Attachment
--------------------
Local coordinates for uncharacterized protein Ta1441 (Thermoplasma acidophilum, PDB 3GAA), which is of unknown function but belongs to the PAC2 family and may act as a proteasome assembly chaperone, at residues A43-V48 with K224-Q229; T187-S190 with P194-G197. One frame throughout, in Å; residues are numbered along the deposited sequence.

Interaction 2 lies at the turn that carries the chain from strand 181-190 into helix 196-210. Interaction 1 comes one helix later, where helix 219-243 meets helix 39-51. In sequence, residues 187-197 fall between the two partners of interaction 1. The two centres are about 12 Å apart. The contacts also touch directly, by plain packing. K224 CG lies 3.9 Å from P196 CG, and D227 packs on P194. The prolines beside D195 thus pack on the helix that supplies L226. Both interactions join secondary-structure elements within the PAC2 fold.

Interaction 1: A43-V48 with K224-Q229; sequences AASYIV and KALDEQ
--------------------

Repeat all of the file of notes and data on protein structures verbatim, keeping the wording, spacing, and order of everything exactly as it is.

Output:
Local coordinates for uncharacterized protein Ta1441 (Thermoplasma acidophilum, PDB 3GAA), which is of unknown function but belongs to the PAC2 family and may act as a proteasome assembly chaperone, at residues A43-V48 with K224-Q229; T187-S190 with P194-G197. One frame throughout, in Å; residues are numbered along the deposited sequence.

Interaction 2 lies at the turn that carries the chain from strand 181-190 into helix 196-210. Interaction 1 comes one helix later, where helix 219-243 meets helix 39-51. In sequence, residues 187-197 fall between the two partners of interaction 1. The two centres are about 12 Å apart. The contacts also touch directly, by plain packing. K224 CG lies 3.9 Å from P196 CG, and D227 packs on P194. The prolines beside D195 thus pack on the helix that supplies L226. Both interactions join secondary-structure elements within the PAC2 fold.

Interaction 1: A43-V48 with K224-Q229; sequences AASYIV and KALDEQ